Should we celebrate Jeremy Corbyn’s victory? The radical left speak of an “earthquake”. For others, however, it is a political suicide. In fact it all depends how one views Jeremy Corbyn. From a purely economic angle, shared by most newspapers, his victory is encouraging and shows that in England there is still a left which can defend the welfare state. The new Labour Party leader is firmly opposed to austerity policies. He is even calling for renationalization of energy and the railways. After so many years of deregulation and privations under Margaret Thatcher and Tony Blair it is refreshing.
Corbyn’s election can be seen as the death of Blairism, the sign that after Syriza and Podemos it is possible to dream of a Great Britain which is not only obsessed with scuppering political Europe, but on the contrary favours a real European recovery policy. If such were the case it would indeed be heartening. But this victory is misleading.
The election of Jeremy Corbyn will not be the death of Blairism, but will plunge the left in England into a very long coma, for with him as Labour leader, as soon as the public becomes aware of his policies, the Conservatives are sure to remain in Downing Street for many long years.
Support for victims of…. anti-terrorism
The Conservatives are already looking forward to confronting him given his accumulation of questionable positions over the years, and we are not referring here to his economic position. Corbyn’s alternative and ambitious economic policy, which does not have the favour of many English people, merits a debate and being defended. No, we are referring here to his positions on international policy, freedom of expression and terrorism, subjects which are sometimes minimized by political commentators, but which are in no way minor subjects.
For example, certain associations are concerned by Corbyn’s frequentations in conspiracy theory and anti Semitic circles, those he calls his “friends”: leaders of Hamas and Hezbollah, with whom he has the “pleasure and honour” of addressing meetings.
Corbyn’s entourage defends him by explaining that he was unaware of the negationist convictions of two of his friends and that anyway he refers to everyone as “his friends”. Yet the fact remains that Corbyn has offices with his friends at Finsbury Mosque (“a wonderful community asset” according to Corbyn), one of the most radical mosques in Europe and which the Muslim Brotherhood took over from the jihadists.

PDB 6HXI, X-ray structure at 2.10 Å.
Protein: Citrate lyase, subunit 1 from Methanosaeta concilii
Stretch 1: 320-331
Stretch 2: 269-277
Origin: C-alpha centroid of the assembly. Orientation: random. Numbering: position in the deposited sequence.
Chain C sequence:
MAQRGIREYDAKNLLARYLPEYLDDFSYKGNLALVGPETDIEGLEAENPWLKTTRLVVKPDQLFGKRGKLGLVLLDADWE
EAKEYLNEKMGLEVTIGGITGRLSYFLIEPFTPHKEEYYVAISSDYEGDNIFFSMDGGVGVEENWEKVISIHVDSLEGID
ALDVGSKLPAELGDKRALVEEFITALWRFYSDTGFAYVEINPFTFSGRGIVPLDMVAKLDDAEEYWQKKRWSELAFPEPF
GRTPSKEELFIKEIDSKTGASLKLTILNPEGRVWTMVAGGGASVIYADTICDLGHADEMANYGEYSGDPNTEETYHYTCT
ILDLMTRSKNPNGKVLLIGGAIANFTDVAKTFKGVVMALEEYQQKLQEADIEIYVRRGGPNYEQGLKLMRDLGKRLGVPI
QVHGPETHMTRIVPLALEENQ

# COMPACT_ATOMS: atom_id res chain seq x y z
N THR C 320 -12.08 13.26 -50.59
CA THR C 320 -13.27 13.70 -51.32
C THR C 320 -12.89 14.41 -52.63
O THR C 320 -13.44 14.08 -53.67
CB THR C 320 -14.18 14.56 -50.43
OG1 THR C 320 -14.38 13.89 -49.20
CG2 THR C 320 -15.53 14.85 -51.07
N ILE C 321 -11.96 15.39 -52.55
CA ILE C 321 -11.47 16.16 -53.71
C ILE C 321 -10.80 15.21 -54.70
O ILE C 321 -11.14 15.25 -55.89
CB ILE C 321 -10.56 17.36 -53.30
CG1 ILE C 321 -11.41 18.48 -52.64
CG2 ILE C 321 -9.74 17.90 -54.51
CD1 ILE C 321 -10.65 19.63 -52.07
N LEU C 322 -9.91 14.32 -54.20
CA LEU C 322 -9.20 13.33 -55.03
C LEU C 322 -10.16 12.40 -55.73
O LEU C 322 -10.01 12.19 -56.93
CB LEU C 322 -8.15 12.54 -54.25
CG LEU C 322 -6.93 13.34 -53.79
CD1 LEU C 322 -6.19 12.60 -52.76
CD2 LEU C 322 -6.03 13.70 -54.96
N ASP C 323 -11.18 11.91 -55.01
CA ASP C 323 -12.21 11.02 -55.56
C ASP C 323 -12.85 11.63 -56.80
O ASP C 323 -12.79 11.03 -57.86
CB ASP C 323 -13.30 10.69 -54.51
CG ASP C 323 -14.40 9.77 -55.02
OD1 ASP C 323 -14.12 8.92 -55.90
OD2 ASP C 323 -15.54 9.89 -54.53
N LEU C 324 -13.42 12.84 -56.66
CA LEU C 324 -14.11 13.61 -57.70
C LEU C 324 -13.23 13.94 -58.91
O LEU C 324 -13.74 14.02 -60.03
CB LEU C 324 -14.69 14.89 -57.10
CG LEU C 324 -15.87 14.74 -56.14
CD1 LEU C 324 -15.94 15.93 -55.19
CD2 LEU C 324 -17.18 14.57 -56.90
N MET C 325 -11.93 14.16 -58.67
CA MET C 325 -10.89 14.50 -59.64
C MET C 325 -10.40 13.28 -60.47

He also supports CAGE, an association founded by Islamists not, as incredible as it seems, to support victims of terrorism but victims of anti-terrorism! A question of priority.
The “inclusive” left alongside the extremists
Still on the subject of questionable positions, Corbyn is always happy to give interviews on Iranian TV and Russia Today, the propaganda channel of the Russian regime, which is his favourite channel. He even described it as the most “objective” channel in the audiovisual landscape. Which speaks volumes for his vision of the world.
In 2006 he demonstrated against the publication of the drawings of Mahomet, alongside English fundamentalists, compared to whom our Islamists look like protesters from the 60s and 70s. Apart from that he was really and truly sorry about what happened on January 7.
To summarize, his rebellious streak and elementary anti Americanism make Jeremy Corbyn a pure product of the radical left which flirts with the worst extremists in the world.
His priority is not so much to reduce inequality as to promote an “inclusive” multiculturalist policy, a seductive expression which can be translated as the Anglo-Saxon communitarian model, which encourages competition between communities for fundamentalist derogations, to the detriment of gender equality and secularism.
It is alarming that such unsavoury positions did not scupper his chance to be elected leader of Labour. But one thing is certain, they will be dragged up and seen by the British public at the next general elections as fatal for the country.
Jeremy Corbyn will never convince a broad public
If the Labour left wanted to remain in opposition, they could not have made a better choice. For some of their sympathizers it doesn’t really matter. For someone who is a leftist through and through and not a progressive, the objective is not to convince a majority to sign up for progress but to be right, standing alone against the world. This way they remain pure.
In this respect those who defend an alliance between the radical left and the fundamentalists and tyrants of the world can rest assured. Until they can demonstrate their ability to propose an economic alternative and rid themselves of their indulgence, blindness even, towards fundamentalists and dictators there is no risk they will dirty their hands by governing the country.
In spite of the crisis and all they could have going for them the radical left will never attract the democratic left. During the past decade, marked by the risk of terrorist attacks, all the radical left has done is contribute to the progression of the far right. They have absolutely no influence on the future of Europe, except as a fear factor.